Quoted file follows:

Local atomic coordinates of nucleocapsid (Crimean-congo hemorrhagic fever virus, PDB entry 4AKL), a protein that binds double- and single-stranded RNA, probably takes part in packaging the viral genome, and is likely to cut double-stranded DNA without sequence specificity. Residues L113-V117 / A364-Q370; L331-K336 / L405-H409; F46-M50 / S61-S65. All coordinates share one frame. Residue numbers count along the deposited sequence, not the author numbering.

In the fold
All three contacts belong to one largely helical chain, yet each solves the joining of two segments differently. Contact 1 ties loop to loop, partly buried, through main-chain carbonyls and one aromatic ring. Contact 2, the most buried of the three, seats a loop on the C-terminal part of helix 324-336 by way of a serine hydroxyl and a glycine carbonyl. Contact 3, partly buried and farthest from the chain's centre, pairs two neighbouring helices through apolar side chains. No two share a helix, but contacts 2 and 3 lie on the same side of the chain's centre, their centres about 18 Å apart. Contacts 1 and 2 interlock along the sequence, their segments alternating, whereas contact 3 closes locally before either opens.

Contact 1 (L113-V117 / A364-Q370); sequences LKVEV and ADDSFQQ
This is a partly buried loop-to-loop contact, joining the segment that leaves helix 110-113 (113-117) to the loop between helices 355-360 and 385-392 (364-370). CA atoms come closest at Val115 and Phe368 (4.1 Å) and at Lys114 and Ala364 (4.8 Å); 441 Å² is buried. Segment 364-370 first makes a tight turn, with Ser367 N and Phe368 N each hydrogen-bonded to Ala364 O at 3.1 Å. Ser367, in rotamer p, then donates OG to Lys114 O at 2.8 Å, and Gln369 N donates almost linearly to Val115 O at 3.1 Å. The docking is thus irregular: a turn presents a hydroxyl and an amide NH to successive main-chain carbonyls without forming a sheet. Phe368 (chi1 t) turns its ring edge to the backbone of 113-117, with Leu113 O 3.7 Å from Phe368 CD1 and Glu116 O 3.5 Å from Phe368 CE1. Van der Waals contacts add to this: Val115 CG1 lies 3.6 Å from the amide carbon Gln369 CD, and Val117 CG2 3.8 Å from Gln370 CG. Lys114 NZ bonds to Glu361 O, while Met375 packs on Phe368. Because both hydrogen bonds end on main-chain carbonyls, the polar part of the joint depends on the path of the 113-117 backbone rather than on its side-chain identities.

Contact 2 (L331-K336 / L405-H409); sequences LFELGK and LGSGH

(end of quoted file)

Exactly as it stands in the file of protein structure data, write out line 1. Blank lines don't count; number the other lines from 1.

Local atomic coordinates of nucleocapsid (Crimean-congo hemorrhagic fever virus, PDB entry 4AKL), a protein that binds double- and single-stranded RNA, probably takes part in packaging the viral genome, and is likely to cut double-stranded DNA without sequence specificity. Residues L113-V117 / A364-Q370; L331-K336 / L405-H409; F46-M50 / S61-S65. All coordinates share one frame. Residue numbers count along the deposited sequence, not the author numbering.